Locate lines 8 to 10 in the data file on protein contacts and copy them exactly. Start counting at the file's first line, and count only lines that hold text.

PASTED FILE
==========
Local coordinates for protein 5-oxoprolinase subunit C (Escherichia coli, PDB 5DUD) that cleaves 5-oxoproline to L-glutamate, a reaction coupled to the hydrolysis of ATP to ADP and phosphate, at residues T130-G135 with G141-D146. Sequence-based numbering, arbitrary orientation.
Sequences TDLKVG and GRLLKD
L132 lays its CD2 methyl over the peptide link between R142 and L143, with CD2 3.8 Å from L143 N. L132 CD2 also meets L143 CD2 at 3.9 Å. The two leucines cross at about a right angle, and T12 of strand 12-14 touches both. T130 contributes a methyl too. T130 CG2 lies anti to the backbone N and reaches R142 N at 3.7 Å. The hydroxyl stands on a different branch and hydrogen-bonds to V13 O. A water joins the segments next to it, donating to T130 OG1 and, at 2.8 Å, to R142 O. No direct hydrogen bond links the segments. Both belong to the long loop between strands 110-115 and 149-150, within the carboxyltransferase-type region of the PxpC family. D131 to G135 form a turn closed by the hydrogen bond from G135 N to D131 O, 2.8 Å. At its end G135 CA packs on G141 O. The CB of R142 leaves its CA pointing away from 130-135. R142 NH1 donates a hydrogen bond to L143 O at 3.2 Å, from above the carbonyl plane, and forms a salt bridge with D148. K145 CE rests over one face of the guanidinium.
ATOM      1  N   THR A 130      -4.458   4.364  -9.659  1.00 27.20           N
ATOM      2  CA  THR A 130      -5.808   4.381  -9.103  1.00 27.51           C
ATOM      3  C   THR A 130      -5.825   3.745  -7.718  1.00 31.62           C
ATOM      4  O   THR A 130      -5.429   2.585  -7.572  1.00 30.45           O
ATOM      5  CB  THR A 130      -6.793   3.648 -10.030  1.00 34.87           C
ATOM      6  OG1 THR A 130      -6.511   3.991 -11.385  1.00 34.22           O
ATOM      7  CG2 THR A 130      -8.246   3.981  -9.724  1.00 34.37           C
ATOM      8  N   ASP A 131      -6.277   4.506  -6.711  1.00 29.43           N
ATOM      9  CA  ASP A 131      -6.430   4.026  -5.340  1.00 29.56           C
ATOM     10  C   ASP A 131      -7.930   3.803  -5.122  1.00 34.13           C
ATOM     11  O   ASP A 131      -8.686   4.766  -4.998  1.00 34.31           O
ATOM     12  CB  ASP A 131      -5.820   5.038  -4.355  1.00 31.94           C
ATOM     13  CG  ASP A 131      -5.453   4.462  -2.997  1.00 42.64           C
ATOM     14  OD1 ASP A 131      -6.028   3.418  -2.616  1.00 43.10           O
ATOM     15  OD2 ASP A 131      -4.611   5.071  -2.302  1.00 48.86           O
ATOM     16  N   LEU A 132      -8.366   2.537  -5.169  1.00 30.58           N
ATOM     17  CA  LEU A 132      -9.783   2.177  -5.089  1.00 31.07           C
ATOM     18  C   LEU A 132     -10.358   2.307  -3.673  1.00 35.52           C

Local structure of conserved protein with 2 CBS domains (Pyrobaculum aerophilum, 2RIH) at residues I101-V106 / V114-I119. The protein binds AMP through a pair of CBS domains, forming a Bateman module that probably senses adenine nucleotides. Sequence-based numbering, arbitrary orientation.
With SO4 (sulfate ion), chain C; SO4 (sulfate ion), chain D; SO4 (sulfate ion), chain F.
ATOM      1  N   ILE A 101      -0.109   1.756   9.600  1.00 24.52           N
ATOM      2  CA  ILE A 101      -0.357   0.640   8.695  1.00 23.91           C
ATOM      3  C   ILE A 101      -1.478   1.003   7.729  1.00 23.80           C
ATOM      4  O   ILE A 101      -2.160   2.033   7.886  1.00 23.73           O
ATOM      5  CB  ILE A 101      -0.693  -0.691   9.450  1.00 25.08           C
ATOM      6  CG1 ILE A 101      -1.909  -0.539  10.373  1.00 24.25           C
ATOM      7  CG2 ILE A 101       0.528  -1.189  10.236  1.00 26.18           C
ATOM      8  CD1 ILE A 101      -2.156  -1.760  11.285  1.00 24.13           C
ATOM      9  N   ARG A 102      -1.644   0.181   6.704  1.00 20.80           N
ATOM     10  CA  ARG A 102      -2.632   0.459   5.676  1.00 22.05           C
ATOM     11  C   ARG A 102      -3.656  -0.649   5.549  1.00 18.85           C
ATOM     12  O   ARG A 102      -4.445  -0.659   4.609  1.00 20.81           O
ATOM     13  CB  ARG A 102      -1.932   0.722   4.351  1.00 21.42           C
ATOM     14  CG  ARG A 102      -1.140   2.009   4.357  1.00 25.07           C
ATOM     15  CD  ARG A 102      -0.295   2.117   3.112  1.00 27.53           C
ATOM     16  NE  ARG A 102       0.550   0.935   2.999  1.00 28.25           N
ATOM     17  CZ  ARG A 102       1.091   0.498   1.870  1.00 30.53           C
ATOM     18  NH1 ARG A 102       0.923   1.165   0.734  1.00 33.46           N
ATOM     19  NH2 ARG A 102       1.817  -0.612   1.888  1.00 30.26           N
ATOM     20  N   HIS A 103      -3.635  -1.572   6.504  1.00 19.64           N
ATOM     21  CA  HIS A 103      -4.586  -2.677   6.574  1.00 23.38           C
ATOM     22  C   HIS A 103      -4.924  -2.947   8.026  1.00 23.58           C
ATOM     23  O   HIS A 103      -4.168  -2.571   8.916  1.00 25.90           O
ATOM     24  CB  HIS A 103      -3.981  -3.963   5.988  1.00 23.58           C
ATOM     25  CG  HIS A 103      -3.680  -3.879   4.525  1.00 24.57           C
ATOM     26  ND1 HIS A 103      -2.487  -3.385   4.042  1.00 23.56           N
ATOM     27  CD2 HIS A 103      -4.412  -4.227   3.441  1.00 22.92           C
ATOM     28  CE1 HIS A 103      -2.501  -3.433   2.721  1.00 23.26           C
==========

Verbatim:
ATOM      5  CB  THR A 130      -6.793   3.648 -10.030  1.00 34.87           C
ATOM      6  OG1 THR A 130      -6.511   3.991 -11.385  1.00 34.22           O
ATOM      7  CG2 THR A 130      -8.246   3.981  -9.724  1.00 34.37           C